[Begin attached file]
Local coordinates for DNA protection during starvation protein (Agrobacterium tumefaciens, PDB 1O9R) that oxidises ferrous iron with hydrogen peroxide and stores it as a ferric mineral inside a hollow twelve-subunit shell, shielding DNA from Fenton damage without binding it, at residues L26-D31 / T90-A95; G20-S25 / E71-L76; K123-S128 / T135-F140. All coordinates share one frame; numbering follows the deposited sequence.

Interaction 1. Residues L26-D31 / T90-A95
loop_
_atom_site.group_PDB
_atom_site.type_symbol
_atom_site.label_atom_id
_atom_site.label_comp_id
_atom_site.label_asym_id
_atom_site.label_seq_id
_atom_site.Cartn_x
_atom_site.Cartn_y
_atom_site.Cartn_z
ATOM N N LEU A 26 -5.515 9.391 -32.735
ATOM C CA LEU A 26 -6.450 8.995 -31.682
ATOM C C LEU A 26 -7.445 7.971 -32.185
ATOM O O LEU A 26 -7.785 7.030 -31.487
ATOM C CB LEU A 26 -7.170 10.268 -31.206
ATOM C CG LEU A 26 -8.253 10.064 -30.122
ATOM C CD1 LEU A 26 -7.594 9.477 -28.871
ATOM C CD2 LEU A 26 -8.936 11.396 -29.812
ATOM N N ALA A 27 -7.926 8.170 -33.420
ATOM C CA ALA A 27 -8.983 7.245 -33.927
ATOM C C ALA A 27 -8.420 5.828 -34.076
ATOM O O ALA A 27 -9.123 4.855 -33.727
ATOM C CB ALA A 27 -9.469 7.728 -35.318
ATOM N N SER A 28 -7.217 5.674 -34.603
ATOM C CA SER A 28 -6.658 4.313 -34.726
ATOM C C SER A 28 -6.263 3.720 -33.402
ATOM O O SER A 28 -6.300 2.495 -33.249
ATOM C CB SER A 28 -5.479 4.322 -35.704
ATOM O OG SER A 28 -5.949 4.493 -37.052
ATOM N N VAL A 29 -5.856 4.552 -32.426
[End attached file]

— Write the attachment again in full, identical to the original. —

Local coordinates for DNA protection during starvation protein (Agrobacterium tumefaciens, PDB 1O9R) that oxidises ferrous iron with hydrogen peroxide and stores it as a ferric mineral inside a hollow twelve-subunit shell, shielding DNA from Fenton damage without binding it, at residues L26-D31 / T90-A95; G20-S25 / E71-L76; K123-S128 / T135-F140. All coordinates share one frame; numbering follows the deposited sequence.

Interaction 1. Residues L26-D31 / T90-A95
loop_
_atom_site.group_PDB
_atom_site.type_symbol
_atom_site.label_atom_id
_atom_site.label_comp_id
_atom_site.label_asym_id
_atom_site.label_seq_id
_atom_site.Cartn_x
_atom_site.Cartn_y
_atom_site.Cartn_z
ATOM N N LEU A 26 -5.515 9.391 -32.735
ATOM C CA LEU A 26 -6.450 8.995 -31.682
ATOM C C LEU A 26 -7.445 7.971 -32.185
ATOM O O LEU A 26 -7.785 7.030 -31.487
ATOM C CB LEU A 26 -7.170 10.268 -31.206
ATOM C CG LEU A 26 -8.253 10.064 -30.122
ATOM C CD1 LEU A 26 -7.594 9.477 -28.871
ATOM C CD2 LEU A 26 -8.936 11.396 -29.812
ATOM N N ALA A 27 -7.926 8.170 -33.420
ATOM C CA ALA A 27 -8.983 7.245 -33.927
ATOM C C ALA A 27 -8.420 5.828 -34.076
ATOM O O ALA A 27 -9.123 4.855 -33.727
ATOM C CB ALA A 27 -9.469 7.728 -35.318
ATOM N N SER A 28 -7.217 5.674 -34.603
ATOM C CA SER A 28 -6.658 4.313 -34.726
ATOM C C SER A 28 -6.263 3.720 -33.402
ATOM O O SER A 28 -6.300 2.495 -33.249
ATOM C CB SER A 28 -5.479 4.322 -35.704
ATOM O OG SER A 28 -5.949 4.493 -37.052
ATOM N N VAL A 29 -5.856 4.552 -32.426